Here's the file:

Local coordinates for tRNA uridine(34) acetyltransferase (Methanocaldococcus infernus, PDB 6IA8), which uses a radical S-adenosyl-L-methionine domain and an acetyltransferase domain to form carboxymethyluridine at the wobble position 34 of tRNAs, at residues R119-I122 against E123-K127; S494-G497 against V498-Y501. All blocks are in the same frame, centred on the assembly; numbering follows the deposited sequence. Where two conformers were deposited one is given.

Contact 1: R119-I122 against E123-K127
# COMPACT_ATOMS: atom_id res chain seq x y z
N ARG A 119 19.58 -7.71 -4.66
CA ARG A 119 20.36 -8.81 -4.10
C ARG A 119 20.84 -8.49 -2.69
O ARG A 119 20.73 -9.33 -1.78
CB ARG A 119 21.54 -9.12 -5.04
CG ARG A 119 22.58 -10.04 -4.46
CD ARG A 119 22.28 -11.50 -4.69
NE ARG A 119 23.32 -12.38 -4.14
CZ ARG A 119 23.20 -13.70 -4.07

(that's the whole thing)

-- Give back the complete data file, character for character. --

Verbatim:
Local coordinates for tRNA uridine(34) acetyltransferase (Methanocaldococcus infernus, PDB 6IA8), which uses a radical S-adenosyl-L-methionine domain and an acetyltransferase domain to form carboxymethyluridine at the wobble position 34 of tRNAs, at residues R119-I122 against E123-K127; S494-G497 against V498-Y501. All blocks are in the same frame, centred on the assembly; numbering follows the deposited sequence. Where two conformers were deposited one is given.

Contact 1: R119-I122 against E123-K127
# COMPACT_ATOMS: atom_id res chain seq x y z
N ARG A 119 19.58 -7.71 -4.66
CA ARG A 119 20.36 -8.81 -4.10
C ARG A 119 20.84 -8.49 -2.69
O ARG A 119 20.73 -9.33 -1.78
CB ARG A 119 21.54 -9.12 -5.04
CG ARG A 119 22.58 -10.04 -4.46
CD ARG A 119 22.28 -11.50 -4.69
NE ARG A 119 23.32 -12.38 -4.14
CZ ARG A 119 23.20 -13.70 -4.07